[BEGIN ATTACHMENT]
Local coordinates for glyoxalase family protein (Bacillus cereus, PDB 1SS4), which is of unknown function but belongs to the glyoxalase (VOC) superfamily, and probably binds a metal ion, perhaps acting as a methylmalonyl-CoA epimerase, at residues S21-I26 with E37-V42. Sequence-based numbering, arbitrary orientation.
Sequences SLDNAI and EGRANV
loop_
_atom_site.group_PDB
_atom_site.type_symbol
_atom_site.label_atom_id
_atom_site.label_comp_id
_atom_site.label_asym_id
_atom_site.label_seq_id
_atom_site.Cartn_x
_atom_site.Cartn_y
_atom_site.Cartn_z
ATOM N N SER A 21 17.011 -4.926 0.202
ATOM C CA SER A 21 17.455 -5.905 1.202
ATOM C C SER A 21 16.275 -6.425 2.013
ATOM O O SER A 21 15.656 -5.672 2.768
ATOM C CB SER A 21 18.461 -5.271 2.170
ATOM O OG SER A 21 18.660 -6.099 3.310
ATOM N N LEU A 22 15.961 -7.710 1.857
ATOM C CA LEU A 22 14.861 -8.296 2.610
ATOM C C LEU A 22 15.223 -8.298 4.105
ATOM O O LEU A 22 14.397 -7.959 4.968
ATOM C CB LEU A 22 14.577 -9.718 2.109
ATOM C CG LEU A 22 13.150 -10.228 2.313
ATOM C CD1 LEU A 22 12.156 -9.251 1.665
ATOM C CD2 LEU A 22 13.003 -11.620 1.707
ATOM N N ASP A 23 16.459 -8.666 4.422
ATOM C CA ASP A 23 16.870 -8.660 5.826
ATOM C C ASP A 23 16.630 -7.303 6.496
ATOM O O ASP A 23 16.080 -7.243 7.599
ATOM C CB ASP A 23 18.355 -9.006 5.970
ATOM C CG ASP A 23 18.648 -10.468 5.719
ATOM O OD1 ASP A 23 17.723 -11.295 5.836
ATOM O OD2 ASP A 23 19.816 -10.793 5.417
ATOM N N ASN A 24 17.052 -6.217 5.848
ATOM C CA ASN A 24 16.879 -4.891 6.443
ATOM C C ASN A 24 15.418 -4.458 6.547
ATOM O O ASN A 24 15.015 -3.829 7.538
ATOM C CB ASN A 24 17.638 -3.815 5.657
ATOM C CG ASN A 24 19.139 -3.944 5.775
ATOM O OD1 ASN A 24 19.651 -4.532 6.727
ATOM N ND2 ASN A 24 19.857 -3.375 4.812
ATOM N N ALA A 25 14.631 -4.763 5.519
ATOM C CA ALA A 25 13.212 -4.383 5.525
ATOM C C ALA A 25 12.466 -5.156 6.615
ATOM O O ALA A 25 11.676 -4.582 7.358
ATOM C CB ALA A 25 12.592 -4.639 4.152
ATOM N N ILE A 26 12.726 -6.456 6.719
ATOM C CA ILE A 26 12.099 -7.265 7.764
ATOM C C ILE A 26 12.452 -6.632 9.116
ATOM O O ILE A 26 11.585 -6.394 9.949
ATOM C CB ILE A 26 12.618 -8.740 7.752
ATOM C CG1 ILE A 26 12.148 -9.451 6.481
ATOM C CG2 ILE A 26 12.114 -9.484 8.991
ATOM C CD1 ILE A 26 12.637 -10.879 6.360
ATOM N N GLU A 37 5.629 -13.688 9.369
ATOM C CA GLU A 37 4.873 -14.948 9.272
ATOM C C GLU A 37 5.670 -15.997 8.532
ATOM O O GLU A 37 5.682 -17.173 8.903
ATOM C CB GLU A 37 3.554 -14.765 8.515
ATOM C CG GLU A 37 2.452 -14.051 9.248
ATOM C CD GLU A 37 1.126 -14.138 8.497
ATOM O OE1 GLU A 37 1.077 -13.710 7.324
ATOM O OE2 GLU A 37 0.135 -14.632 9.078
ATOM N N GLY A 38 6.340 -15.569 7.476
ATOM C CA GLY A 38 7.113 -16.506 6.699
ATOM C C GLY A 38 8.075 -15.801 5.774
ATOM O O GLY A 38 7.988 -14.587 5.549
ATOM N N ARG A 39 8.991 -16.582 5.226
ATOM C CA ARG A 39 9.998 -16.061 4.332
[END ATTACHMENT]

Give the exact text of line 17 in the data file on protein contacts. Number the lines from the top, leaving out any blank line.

ATOM C CB SER A 21 18.461 -5.271 2.170